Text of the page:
Brian Naylor

NPR News' Brian Naylor is a correspondent on the Washington Desk.

In this role, he covers politics and federal agencies, including transportation and homeland security.

With more than 30 years of experience at NPR, Naylor has served as National Desk correspondent, White House correspondent, congressional correspondent, foreign correspondent and newscaster during All Things Considered. He has filled in as host on many NPR programs, including Morning Edition, Weekend Edition and Talk of the Nation.

During his NPR career, Naylor has covered many of the major world events, including political conventions, the Olympics, the White House, Congress and the mid-Atlantic region. Naylor reported from Tokyo in the aftermath of the 2011 earthquake and tsunami, from New Orleans following the BP oil spill, and from West Virginia after the deadly explosion at the Upper Big Branch coal mine.

While covering the U.S. Congress in the mid-1990s, Naylor's reporting contributed to NPR's 1996 Alfred I. duPont-Columbia Journalism award for political reporting.

Before coming to NPR in 1982, Naylor worked at NPR Member Station WOSU in Columbus, Ohio, and at a commercial radio station in Maine.

He earned a Bachelor of Arts degree from the University of Maine.

When President Trump phoned Russian President Vladimir Putin to congratulate him on his re-election Wednesday, Trump made no mention of one of the latest irritants between Russia and the West — his administration's announcement that Russia successfully hacked the U.S. power grid.

Does real life begin after high school? Well, 71-year-old President Trump and 75-year-old former Vice President Joe Biden may have never left the schoolyard.

On Tuesday, Biden spoke at a University of Miami rally in Florida against sexual violence and said, "A guy who ended up becoming our national leader said, 'I can grab a woman anywhere and she likes it.' "

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The use of facial scanning is becoming commonplace — maybe you've heard of the new iPhone? It's also coming to an airport near you.

At Orlando International Airport, Britain-bound passengers — some wearing Mickey Mouse T-shirts and other Disney paraphernalia — lined up at Gate 80 recently for the evening British Airways flight to London's Gatwick Airport. It looks like any other airport departure area, except for the two small gates with what look like small boxes on posts next to them. Those boxes are actually cameras.

The Trump administration sent an all-star team of five Cabinet secretaries to a Senate hearing Wednesday to talk up its infrastructure proposals. But not even the combined talents of the secretaries of Transportation, Commerce, Labor, Agriculture and Energy seemed enough to move the ball on the $1.5 trillion plan, and it remains unclear whether the measure will ever find its way to a vote in the House or Senate.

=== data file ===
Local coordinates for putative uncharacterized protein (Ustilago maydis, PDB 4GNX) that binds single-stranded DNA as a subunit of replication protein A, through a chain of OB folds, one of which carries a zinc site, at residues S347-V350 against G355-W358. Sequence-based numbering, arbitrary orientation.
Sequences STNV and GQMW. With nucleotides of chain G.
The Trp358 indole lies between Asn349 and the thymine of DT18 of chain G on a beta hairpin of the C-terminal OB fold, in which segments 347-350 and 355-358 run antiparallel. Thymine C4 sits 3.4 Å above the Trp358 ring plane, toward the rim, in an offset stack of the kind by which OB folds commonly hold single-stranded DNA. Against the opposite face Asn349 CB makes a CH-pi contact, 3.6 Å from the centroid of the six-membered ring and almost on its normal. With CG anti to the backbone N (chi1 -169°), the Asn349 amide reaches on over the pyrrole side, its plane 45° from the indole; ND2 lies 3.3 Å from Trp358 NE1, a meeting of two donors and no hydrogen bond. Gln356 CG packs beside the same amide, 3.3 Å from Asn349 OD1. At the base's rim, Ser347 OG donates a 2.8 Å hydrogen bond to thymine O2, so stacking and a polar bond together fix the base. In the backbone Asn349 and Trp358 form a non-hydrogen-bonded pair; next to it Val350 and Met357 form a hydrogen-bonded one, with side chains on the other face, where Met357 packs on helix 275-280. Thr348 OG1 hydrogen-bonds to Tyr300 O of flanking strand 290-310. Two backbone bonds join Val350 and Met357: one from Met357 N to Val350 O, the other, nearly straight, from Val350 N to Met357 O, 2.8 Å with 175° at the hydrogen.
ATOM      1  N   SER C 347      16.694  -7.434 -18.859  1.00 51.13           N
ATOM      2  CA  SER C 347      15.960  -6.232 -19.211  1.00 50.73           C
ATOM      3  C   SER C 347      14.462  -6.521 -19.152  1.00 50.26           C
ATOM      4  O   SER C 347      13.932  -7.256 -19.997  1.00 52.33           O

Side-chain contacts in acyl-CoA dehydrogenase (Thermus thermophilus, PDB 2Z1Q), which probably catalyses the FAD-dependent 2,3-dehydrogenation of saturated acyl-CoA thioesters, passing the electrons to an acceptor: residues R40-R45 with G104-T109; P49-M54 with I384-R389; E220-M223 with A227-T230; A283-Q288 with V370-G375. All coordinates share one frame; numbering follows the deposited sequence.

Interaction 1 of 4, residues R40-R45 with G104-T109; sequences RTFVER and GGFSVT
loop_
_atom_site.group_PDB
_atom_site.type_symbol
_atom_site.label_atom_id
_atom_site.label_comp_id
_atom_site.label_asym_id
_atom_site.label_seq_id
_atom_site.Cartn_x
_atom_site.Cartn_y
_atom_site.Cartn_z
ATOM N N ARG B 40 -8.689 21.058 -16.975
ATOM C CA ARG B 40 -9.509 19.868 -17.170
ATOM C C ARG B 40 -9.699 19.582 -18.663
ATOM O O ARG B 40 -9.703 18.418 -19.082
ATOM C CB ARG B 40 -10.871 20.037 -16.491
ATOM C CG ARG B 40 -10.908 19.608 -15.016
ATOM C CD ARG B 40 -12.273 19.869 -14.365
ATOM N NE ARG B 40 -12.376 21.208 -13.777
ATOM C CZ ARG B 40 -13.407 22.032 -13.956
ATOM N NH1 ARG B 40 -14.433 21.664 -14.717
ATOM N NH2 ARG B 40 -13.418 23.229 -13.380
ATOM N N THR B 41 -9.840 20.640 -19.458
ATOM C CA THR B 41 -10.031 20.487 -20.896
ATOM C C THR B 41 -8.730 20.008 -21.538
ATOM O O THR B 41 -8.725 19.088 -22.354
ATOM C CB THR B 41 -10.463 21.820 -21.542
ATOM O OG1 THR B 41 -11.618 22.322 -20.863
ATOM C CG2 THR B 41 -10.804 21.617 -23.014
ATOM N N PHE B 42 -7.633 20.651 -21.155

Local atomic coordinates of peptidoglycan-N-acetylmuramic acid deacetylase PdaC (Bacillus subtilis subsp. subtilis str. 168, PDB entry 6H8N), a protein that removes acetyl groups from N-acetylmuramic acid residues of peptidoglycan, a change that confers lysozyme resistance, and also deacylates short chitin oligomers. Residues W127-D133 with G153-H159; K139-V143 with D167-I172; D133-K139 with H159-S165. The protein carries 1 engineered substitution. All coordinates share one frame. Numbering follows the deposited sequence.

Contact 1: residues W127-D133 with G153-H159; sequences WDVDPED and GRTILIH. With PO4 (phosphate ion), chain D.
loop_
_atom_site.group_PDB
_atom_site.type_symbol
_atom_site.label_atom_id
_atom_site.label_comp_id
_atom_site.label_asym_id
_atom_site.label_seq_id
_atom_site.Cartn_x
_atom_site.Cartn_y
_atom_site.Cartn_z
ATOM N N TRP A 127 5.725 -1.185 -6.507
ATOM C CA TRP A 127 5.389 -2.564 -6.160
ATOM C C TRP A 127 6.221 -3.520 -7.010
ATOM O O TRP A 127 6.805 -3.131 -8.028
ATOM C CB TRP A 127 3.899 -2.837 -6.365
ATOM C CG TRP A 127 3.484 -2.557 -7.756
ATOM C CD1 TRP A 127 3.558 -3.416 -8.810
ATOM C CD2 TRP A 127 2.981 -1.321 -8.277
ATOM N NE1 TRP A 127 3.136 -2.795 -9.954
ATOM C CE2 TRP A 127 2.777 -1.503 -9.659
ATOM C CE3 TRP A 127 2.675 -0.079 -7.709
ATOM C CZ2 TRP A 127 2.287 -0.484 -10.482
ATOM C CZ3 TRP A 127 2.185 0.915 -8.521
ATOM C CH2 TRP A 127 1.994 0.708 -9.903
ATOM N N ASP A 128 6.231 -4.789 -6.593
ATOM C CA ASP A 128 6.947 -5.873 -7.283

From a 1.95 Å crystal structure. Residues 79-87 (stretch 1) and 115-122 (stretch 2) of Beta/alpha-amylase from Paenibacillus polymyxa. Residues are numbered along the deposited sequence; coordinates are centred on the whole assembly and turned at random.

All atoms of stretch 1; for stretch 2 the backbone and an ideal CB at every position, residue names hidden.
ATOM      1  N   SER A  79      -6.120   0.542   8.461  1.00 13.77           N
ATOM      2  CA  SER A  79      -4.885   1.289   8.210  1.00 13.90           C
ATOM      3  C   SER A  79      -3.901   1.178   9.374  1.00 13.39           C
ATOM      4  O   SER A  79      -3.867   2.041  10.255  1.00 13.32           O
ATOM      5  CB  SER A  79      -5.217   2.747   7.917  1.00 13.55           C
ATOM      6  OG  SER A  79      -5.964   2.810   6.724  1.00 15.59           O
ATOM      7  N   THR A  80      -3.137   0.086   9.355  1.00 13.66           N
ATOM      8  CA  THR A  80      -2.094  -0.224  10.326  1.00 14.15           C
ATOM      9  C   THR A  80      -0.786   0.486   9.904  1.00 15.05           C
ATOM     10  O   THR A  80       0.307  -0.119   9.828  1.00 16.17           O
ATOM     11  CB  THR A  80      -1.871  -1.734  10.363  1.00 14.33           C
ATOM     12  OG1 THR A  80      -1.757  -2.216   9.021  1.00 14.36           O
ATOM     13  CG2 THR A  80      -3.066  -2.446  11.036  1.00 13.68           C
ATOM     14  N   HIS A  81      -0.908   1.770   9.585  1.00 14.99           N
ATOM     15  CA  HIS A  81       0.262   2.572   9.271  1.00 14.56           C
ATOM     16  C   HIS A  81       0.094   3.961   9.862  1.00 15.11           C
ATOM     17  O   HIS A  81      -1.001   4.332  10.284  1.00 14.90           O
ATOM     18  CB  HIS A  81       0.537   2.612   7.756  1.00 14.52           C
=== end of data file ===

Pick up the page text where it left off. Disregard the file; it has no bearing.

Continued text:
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Last year, according to government figures, there were 16 "climate disaster events" with losses exceeding $1 billion each in the U.S.

So the weather is something to keep an eye on, and since 1870 what's now known as the National Weather Service has been doing that. But for the last several years, it's been doing so with serious staff shortages.

Now, it faces the prospect of permanent job losses.

The Trump administration wants to eliminate 355 jobs, and $75 million from the weather service budget.

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President Trump's chief of staff, John Kelly, who has attempted to bring order to a chaotic West Wing, joked Thursday that he is not sure what he did to wind up in his current position.

The Federal Aviation Administration has been without a permanent chief since early this year when former President Barack Obama's appointee, Michael Huerta, stepped down. Now, according to reports, President Trump has a nominee in mind: his personal pilot.

John Dunkin flew Trump around during his campaign in 2016, piloting a Boeing 757 dubbed "Trump Force One." The president clearly thinks highly of Dunkin, telling airline executives he was a "real expert" at a White House meeting a year ago.

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Updated at 4:27 p.m. ET

"We are well on our way to solving the horrible problem" of mass shootings, President Trump said Friday at a joint news conference with Australian Prime Minister Malcolm Turnbull at the White House.

In trying to clarify his Wednesday comments about arming teachers and other school personnel, President Trump, a day later, aligned himself even more closely with the National Rifle Association on the issue of teachers with guns and beefing up school security.

So much so, they seemed, at times, to be reading from the same script.

Here's how the day started — with NRA Executive Vice President and CEO Wayne LaPierre at the Conservative Political Action Conference, or CPAC (emphasis ours):

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Despite his trying to stay out of politics, U.S. presidents often sought the counsel of Billy Graham. He met with and gave spiritual advice to a dozen presidents from Truman to Obama. NPR's Brian Naylor reports.

Updated at 8:05 p.m. ET

Chief of staff John Kelly on Friday called for an overhaul of White House security clearance standards, following criticism that a top aide was allowed to remain on the job despite allegations of domestic abuse.

The new rules come in the wake of Rob Porters' departure last week after reports that he had abused his two former wives. Porter was working as the White House staff secretary on an interim security clearance.